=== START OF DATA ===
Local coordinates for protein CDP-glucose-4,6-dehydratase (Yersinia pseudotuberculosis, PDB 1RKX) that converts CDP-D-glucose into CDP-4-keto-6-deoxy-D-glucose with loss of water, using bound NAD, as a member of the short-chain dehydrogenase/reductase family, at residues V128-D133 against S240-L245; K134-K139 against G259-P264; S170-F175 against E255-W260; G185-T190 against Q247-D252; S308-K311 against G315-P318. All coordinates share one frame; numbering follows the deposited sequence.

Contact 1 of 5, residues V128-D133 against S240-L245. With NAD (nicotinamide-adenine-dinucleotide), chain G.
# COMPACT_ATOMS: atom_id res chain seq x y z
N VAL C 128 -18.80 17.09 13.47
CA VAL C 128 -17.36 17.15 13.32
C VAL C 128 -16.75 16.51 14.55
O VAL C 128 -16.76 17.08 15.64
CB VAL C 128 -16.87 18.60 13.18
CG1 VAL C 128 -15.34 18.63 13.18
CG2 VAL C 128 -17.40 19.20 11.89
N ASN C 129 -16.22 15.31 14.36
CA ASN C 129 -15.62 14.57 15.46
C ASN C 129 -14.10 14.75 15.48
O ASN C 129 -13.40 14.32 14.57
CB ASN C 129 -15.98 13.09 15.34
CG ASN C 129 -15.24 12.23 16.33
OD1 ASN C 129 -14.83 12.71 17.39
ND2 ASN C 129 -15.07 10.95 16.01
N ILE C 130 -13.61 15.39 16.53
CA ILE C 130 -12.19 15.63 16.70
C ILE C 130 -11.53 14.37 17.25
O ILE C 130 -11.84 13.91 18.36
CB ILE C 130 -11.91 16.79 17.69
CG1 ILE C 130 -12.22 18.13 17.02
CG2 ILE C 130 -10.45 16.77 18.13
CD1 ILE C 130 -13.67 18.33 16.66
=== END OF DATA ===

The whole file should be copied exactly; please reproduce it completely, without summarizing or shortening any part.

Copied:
Local coordinates for protein CDP-glucose-4,6-dehydratase (Yersinia pseudotuberculosis, PDB 1RKX) that converts CDP-D-glucose into CDP-4-keto-6-deoxy-D-glucose with loss of water, using bound NAD, as a member of the short-chain dehydrogenase/reductase family, at residues V128-D133 against S240-L245; K134-K139 against G259-P264; S170-F175 against E255-W260; G185-T190 against Q247-D252; S308-K311 against G315-P318. All coordinates share one frame; numbering follows the deposited sequence.

Contact 1 of 5, residues V128-D133 against S240-L245. With NAD (nicotinamide-adenine-dinucleotide), chain G.
# COMPACT_ATOMS: atom_id res chain seq x y z
N VAL C 128 -18.80 17.09 13.47
CA VAL C 128 -17.36 17.15 13.32
C VAL C 128 -16.75 16.51 14.55
O VAL C 128 -16.76 17.08 15.64
CB VAL C 128 -16.87 18.60 13.18
CG1 VAL C 128 -15.34 18.63 13.18
CG2 VAL C 128 -17.40 19.20 11.89
N ASN C 129 -16.22 15.31 14.36
CA ASN C 129 -15.62 14.57 15.46
C ASN C 129 -14.10 14.75 15.48
O ASN C 129 -13.40 14.32 14.57
CB ASN C 129 -15.98 13.09 15.34
CG ASN C 129 -15.24 12.23 16.33
OD1 ASN C 129 -14.83 12.71 17.39
ND2 ASN C 129 -15.07 10.95 16.01
N ILE C 130 -13.61 15.39 16.53
CA ILE C 130 -12.19 15.63 16.70
C ILE C 130 -11.53 14.37 17.25
O ILE C 130 -11.84 13.91 18.36
CB ILE C 130 -11.91 16.79 17.69
CG1 ILE C 130 -12.22 18.13 17.02
CG2 ILE C 130 -10.45 16.77 18.13
CD1 ILE C 130 -13.67 18.33 16.66